Icy Harbin warmed hearts to become a tourist hot spot. Can other Chinese cities do the same?

Between Dec 30, 2023, and Jan 1, 2024, Harbin welcomed more than three million visitors, with tourism revenue for the three days amounting to about 5.91 billion yuan.

Aw Cheng Wei

Aw Cheng Wei

The Straits Times


The city rang up a record 16.42 billion yuan in tourism during the Golden Week from Feb 10 to 17, the country’s official Chinese New Year break. PHOTO: UNSPLASH

February 26, 2024

BEIJING – China’s north-eastern provinces are frosty places not known for their service.

But even as tourists to Harbin, capital of Heilongjiang province, slipped and fell on its iced-over ground in January, the local authorities rolled out the proverbial red carpet for these out-of-towners.

City employees worked for 40 hours to install a grey carpet along its main shopping drag, Central Street, and down a flight of stairs to an underpass.

Harbin, a Russian colonial city from 1898 to 1917, even created a “moon shot” for tourists. It floated an inflatable sphere over the 117-year-old St Sophia’s Cathedral when tourists gave feedback on social media that they would like a “moon” to appear in their photos of the 53m-tall church, one of Harbin’s top attractions.

The carpet, fake moon and other tourist-friendly moves have paid off for Harbin.

The city rang up a record 16.42 billion yuan (S$3.1 billion) in tourism during the Golden Week from Feb 10 to 17, the country’s official Chinese New Year break. About 10 million tourists visited Harbin, an 81 per cent increase from the same period a year ago.

Between Dec 30, 2023, and Jan 1, 2024, Harbin welcomed more than three million visitors, with tourism revenue for the three days amounting to about 5.91 billion yuan, also a peak.

Before Harbin, there was Zibo, a city in eastern Shandong province.

In 2023, millions of domestic visitors flocked to Zibo for a taste of its cheap and delicious barbecued food, after videos on social media showing undergraduates praising the city for its food and hospitality went viral.

The undergraduates, about 12,000 of them, had been quarantined in Zibo in late 2022 when China’s zero-Covid measures were still in place. To celebrate their release, Zibo officials treated the students to the local barbecued speciality – skewers that patrons grill on little stoves before wrapping the meat and scallions in small pancakes paired with a dipping sauce – and invited them to come back for the summer.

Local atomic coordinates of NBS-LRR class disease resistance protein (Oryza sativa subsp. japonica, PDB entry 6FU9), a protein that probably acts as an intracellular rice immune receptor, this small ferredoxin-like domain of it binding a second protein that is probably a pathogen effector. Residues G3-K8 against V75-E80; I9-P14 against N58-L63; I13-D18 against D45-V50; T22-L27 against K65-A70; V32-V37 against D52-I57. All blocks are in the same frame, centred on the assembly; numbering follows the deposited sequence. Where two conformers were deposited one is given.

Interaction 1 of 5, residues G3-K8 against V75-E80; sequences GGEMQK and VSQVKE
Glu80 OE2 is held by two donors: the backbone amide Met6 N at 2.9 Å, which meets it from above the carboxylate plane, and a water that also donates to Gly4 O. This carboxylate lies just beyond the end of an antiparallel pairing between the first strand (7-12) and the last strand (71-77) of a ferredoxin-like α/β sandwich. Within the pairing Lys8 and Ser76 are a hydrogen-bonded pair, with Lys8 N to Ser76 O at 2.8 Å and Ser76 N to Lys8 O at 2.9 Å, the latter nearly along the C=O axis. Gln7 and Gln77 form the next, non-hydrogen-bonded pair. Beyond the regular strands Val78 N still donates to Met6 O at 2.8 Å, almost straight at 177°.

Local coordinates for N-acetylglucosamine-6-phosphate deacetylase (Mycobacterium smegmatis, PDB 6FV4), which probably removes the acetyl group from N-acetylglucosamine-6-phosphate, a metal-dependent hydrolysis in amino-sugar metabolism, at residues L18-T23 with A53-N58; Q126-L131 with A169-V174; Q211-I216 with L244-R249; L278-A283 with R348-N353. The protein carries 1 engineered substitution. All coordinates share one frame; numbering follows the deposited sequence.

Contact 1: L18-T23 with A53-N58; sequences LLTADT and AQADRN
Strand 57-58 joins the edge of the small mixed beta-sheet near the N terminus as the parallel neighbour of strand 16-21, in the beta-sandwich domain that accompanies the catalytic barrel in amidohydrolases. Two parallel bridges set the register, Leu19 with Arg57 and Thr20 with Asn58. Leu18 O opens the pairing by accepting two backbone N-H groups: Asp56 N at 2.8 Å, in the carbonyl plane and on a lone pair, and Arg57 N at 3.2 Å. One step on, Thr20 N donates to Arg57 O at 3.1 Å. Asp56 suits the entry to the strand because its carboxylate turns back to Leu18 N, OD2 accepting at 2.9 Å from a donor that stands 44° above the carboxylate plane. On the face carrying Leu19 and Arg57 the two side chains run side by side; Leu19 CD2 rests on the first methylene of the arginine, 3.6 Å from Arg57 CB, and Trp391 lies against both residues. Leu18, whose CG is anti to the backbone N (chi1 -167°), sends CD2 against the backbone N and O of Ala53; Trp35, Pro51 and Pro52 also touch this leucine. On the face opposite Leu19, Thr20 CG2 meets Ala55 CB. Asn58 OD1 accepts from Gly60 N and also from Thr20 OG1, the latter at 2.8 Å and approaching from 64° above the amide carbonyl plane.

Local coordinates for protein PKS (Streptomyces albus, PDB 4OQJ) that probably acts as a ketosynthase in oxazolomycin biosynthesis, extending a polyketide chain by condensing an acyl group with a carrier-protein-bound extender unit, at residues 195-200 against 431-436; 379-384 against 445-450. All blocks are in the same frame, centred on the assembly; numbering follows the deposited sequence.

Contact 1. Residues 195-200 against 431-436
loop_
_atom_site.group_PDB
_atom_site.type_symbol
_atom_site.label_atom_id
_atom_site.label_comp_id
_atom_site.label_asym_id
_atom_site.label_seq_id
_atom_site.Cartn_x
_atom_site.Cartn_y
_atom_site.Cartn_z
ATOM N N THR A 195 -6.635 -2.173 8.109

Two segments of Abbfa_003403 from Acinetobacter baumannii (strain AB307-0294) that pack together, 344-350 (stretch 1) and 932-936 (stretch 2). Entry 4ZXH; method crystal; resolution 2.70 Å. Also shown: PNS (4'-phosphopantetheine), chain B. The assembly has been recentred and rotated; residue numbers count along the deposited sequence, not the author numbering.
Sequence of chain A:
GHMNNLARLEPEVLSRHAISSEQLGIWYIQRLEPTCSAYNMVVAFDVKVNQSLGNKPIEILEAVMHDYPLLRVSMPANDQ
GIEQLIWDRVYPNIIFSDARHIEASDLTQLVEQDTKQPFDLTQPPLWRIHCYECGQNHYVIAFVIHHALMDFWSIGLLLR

Many did – as well as millions others who had heard about Zibo from social media.

In March 2023 alone, 4.8 million visitors swarmed Zibo, which has a population of 4.7 million. The response was so overwhelming that the local tourism bureau sent out an advisory on April 26 asking tourists not to visit during the week-long May Day break.

With many Chinese cities keen to emulate the success of Zibo and Harbin, what are the factors behind their popularity with visitors?

One key factor, say experts, is the role of social media.

Ms Ashley Dudarenok, founder of Chozan, a digital consultancy with offices in Shenzhen, Hong Kong and Shanghai, said both have successfully leveraged social media and online platforms to gain attention. “Memorable stories, visually appealing content, and the ability to evoke emotions have been key factors in capturing public interest,” she said.

In Zibo, the local authorities and businesses cashed in on the online buzz, establishing special tourist trains and bus routes to draw visitors, especially the young and social media-savvy crowd, she added.

Ms Olivia Plotnick, who runs social media marketing agency Wai Social in Shanghai, said Harbin excelled in amplifying its appeal by tapping the Internet culture through memes and short videos.

Monikers such as “Little Potatoes from the South”, which refers to tourists from southern China visiting Harbin, and “Little Sugar Orange”, describing a group of visiting children from the Guangxi autonomous region, not only showcased Harbin’s distinct allure but also fostered greater affinity with online audiences, she said.